Q: So Daniel, which was the turning point for you? At what point did you start thinking, oh I want to do this and I need to start doing this?

Daniel: It’s funny because like I said, I was cultivating this idea since 16 years old, but in my mind it was always “No, this is not for me. Someone else will do it. There’s so many people in this world that will do it.” But it was that night when Michael came over and we got to know each other. He was very into entrepreneurship so he gave me that outside perspective and that extra push that I needed to overcome that mindset. So it really was that night, late August of 2021, our third year at Case and that fall we started to pursue it, all the way through spring, then we graduated and we’ve been continuing this business full time since then.


Q: Where do you see yourself and your startup in the near future, say 5 years?

Daniel: That’s an interesting question, because Michael and I talk about that quite frequently. But I think we’ve come to learn the whole mentality of being able to pivot that we mentioned earlier. It’s hard to say exactly, but we like to take things step by step rather than looking at where we want to be in 5 or 10 years and quantifying huge goals. We like to take small calculated steps and hope that it adds up and see where that takes us later. But in the grand scheme of things, we would love to see our mission being able to impact our local communities and even on a greater scale.


Q: Anything last thing you want to share with us and our community?

Michael: For me, entrepreneurship is very scary and uncertain, but at the same time, that’s where the joy and fun is.

Daniel: Yeah, just go for it. You only have one life and one chance, and you know, we’re really lucky because we’re young and have less obligations compared to some other people that we see doing business. So it really is a good time to start!

Check out Redheart’s website here:

Connect with Michael at: and Daniel at: 


Founded by CWRU LaunchNET student Akissi Ange Dominique Yao and her co-founders Leaticia Kouassi and Anne Murielle N’gotta, Escargots Kaïy was born by the need to minimize the impact of snail poaching in Côte d’Ivoire.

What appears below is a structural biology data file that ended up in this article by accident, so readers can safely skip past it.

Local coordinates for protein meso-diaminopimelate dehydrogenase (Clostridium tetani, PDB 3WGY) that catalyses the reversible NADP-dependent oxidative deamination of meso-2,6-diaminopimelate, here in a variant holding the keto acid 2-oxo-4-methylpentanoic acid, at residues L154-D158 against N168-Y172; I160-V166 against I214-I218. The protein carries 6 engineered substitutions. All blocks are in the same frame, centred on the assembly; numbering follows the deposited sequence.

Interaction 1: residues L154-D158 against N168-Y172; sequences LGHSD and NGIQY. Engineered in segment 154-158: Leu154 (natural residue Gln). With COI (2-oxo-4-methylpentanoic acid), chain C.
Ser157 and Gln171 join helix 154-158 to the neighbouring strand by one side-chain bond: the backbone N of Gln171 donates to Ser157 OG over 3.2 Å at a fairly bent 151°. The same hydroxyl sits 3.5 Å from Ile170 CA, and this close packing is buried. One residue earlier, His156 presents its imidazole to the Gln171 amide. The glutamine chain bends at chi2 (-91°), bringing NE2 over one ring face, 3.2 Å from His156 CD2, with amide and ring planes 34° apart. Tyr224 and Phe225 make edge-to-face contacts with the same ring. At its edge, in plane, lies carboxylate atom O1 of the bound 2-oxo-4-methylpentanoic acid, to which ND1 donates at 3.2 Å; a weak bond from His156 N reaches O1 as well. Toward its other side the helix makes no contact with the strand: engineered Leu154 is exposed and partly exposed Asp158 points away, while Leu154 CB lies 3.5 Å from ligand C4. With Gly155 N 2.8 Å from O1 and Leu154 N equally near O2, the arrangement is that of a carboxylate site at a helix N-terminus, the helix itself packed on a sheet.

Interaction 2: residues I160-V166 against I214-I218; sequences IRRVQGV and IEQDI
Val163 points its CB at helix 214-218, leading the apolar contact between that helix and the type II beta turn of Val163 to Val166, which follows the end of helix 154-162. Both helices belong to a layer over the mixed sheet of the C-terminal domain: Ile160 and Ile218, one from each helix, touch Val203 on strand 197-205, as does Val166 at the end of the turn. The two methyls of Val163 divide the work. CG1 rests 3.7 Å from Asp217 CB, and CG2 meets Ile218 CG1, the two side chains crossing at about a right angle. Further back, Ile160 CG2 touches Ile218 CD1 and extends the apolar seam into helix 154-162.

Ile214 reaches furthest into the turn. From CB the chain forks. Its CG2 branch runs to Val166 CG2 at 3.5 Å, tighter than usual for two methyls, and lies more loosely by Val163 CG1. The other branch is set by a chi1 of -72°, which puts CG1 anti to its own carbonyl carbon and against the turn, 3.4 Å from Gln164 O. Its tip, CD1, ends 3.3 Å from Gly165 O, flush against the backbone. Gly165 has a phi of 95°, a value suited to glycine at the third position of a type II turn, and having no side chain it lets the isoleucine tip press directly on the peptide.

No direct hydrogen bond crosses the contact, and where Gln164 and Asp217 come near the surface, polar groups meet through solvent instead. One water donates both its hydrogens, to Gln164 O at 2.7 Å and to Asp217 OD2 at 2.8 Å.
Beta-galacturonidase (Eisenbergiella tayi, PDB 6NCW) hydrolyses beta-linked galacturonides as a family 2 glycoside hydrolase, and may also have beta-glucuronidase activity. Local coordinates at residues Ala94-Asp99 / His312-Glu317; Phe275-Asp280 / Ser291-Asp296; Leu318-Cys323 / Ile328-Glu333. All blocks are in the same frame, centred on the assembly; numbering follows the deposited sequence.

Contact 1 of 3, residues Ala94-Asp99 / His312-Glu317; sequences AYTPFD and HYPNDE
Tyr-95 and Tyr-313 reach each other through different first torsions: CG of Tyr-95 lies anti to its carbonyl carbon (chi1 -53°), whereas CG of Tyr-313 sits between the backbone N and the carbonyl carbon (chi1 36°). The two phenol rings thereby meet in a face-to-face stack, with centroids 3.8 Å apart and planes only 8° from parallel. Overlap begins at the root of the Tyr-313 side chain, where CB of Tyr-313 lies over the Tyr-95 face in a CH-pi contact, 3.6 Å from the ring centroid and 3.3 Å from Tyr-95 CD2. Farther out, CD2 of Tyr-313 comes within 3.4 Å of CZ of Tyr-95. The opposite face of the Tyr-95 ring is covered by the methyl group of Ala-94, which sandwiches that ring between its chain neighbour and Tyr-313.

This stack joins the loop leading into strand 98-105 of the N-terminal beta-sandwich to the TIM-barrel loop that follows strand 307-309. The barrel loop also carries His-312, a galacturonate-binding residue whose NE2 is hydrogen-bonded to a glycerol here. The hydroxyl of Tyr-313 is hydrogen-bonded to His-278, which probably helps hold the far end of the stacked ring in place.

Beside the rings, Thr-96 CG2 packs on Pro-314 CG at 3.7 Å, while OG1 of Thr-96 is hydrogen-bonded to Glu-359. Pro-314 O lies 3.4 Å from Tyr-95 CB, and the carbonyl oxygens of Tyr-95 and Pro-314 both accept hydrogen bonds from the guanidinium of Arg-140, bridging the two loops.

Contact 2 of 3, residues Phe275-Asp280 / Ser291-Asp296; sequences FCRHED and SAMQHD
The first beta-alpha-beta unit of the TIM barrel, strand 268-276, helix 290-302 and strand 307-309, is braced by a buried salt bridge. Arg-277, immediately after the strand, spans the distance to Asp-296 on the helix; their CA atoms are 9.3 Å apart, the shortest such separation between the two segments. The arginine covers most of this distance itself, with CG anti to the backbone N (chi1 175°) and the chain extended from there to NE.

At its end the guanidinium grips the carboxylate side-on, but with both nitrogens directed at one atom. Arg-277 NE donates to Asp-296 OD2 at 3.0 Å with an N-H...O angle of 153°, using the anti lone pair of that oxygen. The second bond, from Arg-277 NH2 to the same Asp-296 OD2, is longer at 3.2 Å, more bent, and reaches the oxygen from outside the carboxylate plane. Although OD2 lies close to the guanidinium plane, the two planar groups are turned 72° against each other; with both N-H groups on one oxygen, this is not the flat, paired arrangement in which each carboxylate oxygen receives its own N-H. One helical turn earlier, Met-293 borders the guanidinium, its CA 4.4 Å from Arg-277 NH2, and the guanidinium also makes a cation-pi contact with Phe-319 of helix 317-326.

Escargot is a booming market with usage in the food and health/beauty industry. Dominique and her co-founders knew that through their combined knowledge of sustainable farming and market research, that they could find a sustainable alternative to the demand for snails and lessen the environmental impact of poaching and deep forest harvesting and lessen the economic impact for the communities living in Côte d’Ivoire.

With support from Burton D. Morgan Foundation and the CWRU LaunchNET microgrant, they were able to build their first snail habitat (called escargotieres), and are planning their first round of breeding. This first step has given them the confidence, motivation, and opportunity to create a lasting impact in their home country and the world.

When asked to give advice to future entrepreneurs, Dominique said, “First thing is to validate the need. You might have an idea, but it might not always have a need in your community. Make sure you do your research, and research to find the resources you will need to reach your goal.”

In the next 5 years, Escargots Kaïy wants to move to a green house model and create larger facilities to accommodate more snails. They also have a goal of reaching the export market to the diaspora, US, Europe and offer a larger range of snail products.

You can learn more by contacting Akissi Ange Dominique Yao directly through email ( or LinkedIN